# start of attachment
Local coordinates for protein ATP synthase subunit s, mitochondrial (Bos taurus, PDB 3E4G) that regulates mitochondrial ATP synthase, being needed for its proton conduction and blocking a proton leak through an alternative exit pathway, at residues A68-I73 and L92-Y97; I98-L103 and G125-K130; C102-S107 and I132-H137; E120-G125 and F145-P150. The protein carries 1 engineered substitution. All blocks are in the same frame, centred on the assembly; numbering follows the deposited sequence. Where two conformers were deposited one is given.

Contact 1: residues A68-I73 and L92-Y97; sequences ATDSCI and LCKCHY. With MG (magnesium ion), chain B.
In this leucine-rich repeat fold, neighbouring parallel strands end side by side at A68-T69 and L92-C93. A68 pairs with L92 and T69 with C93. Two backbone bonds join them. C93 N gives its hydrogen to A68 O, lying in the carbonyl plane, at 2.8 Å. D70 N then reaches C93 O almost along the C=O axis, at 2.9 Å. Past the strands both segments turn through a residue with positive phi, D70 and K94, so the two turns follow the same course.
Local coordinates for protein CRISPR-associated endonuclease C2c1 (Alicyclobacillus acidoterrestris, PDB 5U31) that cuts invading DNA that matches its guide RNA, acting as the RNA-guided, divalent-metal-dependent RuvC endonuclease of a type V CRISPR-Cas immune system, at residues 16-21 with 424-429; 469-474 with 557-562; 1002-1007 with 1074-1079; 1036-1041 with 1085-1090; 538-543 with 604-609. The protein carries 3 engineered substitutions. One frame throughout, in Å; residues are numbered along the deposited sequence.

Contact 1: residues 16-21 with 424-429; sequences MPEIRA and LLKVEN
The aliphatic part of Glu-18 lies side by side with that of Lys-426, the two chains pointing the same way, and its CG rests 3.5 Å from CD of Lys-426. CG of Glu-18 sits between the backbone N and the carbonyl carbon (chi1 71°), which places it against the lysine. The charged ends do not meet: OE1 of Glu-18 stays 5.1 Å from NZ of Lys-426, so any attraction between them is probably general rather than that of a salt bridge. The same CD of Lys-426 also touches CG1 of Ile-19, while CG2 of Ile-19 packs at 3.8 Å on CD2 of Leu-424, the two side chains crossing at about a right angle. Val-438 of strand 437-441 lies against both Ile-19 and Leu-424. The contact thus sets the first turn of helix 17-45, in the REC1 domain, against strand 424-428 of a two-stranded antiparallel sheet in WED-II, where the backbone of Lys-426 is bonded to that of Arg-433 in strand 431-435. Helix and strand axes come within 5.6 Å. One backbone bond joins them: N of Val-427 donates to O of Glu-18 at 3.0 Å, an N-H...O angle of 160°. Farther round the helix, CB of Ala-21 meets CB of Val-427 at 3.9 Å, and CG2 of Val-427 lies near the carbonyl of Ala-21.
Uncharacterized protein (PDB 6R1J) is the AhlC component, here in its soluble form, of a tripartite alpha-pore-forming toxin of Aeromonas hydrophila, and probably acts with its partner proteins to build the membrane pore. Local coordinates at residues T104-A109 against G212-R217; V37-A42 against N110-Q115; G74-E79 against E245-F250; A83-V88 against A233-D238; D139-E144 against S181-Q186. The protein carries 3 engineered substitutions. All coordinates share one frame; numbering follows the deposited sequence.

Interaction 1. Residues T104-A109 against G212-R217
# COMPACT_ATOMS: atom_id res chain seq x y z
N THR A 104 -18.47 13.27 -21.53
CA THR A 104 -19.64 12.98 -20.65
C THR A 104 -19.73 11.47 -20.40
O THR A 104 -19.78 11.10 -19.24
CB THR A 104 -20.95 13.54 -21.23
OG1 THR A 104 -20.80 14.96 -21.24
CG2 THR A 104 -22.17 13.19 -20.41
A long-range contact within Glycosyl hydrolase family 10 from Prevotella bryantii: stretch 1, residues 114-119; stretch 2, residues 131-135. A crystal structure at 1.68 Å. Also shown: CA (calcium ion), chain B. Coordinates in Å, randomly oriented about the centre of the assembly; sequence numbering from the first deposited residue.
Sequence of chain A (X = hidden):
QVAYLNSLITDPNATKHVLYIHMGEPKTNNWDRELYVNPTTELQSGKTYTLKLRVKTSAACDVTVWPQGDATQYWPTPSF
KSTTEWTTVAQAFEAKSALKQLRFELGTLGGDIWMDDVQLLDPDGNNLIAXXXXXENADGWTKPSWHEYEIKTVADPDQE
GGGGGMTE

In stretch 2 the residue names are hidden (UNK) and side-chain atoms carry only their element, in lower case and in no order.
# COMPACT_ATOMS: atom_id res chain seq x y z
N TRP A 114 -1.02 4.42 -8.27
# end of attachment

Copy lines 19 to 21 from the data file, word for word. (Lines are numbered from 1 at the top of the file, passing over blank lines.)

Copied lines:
QVAYLNSLITDPNATKHVLYIHMGEPKTNNWDRELYVNPTTELQSGKTYTLKLRVKTSAACDVTVWPQGDATQYWPTPSF
KSTTEWTTVAQAFEAKSALKQLRFELGTLGGDIWMDDVQLLDPDGNNLIAXXXXXENADGWTKPSWHEYEIKTVADPDQE
GGGGGMTE